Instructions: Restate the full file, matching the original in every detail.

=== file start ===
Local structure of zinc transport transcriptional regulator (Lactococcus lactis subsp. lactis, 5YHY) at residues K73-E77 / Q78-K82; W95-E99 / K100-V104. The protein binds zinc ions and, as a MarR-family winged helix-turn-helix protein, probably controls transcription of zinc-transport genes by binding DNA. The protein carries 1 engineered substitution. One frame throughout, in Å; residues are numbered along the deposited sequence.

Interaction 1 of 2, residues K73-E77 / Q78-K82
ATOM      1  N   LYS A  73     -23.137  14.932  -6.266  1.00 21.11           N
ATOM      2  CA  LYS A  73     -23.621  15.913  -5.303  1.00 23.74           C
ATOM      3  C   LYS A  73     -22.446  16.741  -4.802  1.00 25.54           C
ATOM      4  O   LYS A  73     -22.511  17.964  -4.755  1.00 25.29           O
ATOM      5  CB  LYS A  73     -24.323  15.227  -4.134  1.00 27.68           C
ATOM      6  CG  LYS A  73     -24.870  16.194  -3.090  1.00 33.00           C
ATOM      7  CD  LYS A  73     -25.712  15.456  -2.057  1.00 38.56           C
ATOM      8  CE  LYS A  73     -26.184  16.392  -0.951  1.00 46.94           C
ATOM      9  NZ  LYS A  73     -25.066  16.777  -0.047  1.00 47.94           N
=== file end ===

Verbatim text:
Local structure of zinc transport transcriptional regulator (Lactococcus lactis subsp. lactis, 5YHY) at residues K73-E77 / Q78-K82; W95-E99 / K100-V104. The protein binds zinc ions and, as a MarR-family winged helix-turn-helix protein, probably controls transcription of zinc-transport genes by binding DNA. The protein carries 1 engineered substitution. One frame throughout, in Å; residues are numbered along the deposited sequence.

Interaction 1 of 2, residues K73-E77 / Q78-K82
ATOM      1  N   LYS A  73     -23.137  14.932  -6.266  1.00 21.11           N
ATOM      2  CA  LYS A  73     -23.621  15.913  -5.303  1.00 23.74           C
ATOM      3  C   LYS A  73     -22.446  16.741  -4.802  1.00 25.54           C
ATOM      4  O   LYS A  73     -22.511  17.964  -4.755  1.00 25.29           O
ATOM      5  CB  LYS A  73     -24.323  15.227  -4.134  1.00 27.68           C
ATOM      6  CG  LYS A  73     -24.870  16.194  -3.090  1.00 33.00           C
ATOM      7  CD  LYS A  73     -25.712  15.456  -2.057  1.00 38.56           C
ATOM      8  CE  LYS A  73     -26.184  16.392  -0.951  1.00 46.94           C
ATOM      9  NZ  LYS A  73     -25.066  16.777  -0.047  1.00 47.94           N